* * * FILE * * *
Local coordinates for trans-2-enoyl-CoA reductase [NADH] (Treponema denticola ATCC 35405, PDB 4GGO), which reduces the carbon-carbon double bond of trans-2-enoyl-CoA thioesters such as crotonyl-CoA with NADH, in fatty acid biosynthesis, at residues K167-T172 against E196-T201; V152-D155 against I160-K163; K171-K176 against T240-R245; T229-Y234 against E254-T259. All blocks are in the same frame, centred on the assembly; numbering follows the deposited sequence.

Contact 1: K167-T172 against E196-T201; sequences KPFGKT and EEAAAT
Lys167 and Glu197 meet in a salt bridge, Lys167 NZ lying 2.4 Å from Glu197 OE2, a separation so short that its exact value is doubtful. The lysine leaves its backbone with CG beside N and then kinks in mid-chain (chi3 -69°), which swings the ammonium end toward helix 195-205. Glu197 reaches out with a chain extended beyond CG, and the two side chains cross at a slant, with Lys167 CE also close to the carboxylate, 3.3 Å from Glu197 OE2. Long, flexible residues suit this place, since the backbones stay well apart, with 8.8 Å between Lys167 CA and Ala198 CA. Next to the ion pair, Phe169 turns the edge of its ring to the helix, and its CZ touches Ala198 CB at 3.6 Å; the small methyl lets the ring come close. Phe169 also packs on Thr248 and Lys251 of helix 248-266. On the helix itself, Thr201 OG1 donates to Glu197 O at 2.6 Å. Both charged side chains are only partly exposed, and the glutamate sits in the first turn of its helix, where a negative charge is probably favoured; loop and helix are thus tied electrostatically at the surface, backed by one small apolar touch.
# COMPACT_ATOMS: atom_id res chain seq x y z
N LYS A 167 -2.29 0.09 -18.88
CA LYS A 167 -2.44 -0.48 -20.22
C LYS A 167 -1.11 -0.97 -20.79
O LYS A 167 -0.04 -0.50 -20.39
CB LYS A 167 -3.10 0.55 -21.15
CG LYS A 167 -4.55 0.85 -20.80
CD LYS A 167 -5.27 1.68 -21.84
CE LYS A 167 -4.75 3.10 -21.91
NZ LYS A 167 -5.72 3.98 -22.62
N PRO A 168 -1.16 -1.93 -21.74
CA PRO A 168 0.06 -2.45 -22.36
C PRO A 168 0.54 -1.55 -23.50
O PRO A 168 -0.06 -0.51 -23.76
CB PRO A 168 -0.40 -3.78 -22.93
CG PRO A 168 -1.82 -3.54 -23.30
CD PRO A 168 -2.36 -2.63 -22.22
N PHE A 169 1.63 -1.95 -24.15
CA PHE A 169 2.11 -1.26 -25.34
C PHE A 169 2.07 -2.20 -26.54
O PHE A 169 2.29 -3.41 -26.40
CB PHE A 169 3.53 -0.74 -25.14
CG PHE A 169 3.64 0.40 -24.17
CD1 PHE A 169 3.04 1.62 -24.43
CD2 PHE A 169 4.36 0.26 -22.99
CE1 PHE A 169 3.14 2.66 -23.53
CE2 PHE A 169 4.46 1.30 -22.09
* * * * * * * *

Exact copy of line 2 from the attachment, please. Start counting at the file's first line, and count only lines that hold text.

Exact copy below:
Contact 1: K167-T172 against E196-T201; sequences KPFGKT and EEAAAT